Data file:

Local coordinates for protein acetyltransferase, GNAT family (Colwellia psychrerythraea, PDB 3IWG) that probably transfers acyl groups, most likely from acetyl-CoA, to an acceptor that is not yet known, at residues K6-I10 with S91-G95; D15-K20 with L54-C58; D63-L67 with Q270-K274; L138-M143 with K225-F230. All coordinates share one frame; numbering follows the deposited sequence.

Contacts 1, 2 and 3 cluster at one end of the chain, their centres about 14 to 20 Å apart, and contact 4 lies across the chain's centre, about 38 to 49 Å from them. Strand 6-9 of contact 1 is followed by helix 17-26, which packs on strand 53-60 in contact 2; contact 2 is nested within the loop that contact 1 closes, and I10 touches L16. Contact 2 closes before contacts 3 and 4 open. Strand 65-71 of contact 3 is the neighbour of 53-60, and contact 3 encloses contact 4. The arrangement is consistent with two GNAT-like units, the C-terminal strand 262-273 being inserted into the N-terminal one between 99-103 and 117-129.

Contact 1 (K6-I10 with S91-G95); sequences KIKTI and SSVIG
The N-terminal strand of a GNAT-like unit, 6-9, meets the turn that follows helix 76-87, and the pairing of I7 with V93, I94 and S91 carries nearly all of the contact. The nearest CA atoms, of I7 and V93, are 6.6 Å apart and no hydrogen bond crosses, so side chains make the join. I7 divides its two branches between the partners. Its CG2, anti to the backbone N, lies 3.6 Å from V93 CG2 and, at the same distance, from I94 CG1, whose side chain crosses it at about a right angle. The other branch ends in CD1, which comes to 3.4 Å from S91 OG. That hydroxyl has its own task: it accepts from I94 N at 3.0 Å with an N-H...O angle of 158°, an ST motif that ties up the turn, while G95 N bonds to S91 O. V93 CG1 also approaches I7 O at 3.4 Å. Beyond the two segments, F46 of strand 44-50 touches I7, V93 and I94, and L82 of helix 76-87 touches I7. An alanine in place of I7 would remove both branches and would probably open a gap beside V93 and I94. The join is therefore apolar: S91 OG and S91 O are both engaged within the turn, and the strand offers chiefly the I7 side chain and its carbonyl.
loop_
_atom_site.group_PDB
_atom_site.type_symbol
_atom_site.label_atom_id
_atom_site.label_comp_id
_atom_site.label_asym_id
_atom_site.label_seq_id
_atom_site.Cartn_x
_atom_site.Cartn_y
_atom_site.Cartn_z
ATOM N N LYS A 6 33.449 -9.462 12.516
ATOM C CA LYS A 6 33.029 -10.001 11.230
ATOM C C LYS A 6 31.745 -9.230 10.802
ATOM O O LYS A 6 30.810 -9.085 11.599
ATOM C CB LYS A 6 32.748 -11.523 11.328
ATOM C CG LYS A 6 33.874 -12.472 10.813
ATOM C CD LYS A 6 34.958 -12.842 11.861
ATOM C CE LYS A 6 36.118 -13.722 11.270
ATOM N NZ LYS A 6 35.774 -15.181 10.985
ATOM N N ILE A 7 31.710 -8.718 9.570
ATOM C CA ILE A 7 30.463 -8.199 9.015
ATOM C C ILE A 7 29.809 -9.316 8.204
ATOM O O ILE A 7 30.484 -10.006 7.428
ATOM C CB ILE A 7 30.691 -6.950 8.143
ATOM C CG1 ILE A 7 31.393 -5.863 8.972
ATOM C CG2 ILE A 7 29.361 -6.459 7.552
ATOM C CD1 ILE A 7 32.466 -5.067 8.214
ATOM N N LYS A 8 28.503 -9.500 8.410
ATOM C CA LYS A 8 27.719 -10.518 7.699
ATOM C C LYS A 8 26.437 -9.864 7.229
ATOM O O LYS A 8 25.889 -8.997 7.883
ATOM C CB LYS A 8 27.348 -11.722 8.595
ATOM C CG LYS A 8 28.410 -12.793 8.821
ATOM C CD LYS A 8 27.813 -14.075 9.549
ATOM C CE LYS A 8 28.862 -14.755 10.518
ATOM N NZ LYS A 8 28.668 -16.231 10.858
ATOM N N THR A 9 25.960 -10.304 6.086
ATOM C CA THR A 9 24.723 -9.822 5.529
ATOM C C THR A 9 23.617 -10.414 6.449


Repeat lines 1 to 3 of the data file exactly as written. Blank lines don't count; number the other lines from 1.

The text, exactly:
Local coordinates for protein acetyltransferase, GNAT family (Colwellia psychrerythraea, PDB 3IWG) that probably transfers acyl groups, most likely from acetyl-CoA, to an acceptor that is not yet known, at residues K6-I10 with S91-G95; D15-K20 with L54-C58; D63-L67 with Q270-K274; L138-M143 with K225-F230. All coordinates share one frame; numbering follows the deposited sequence.

Contacts 1, 2 and 3 cluster at one end of the chain, their centres about 14 to 20 Å apart, and contact 4 lies across the chain's centre, about 38 to 49 Å from them. Strand 6-9 of contact 1 is followed by helix 17-26, which packs on strand 53-60 in contact 2; contact 2 is nested within the loop that contact 1 closes, and I10 touches L16. Contact 2 closes before contacts 3 and 4 open. Strand 65-71 of contact 3 is the neighbour of 53-60, and contact 3 encloses contact 4. The arrangement is consistent with two GNAT-like units, the C-terminal strand 262-273 being inserted into the N-terminal one between 99-103 and 117-129.

Contact 1 (K6-I10 with S91-G95); sequences KIKTI and SSVIG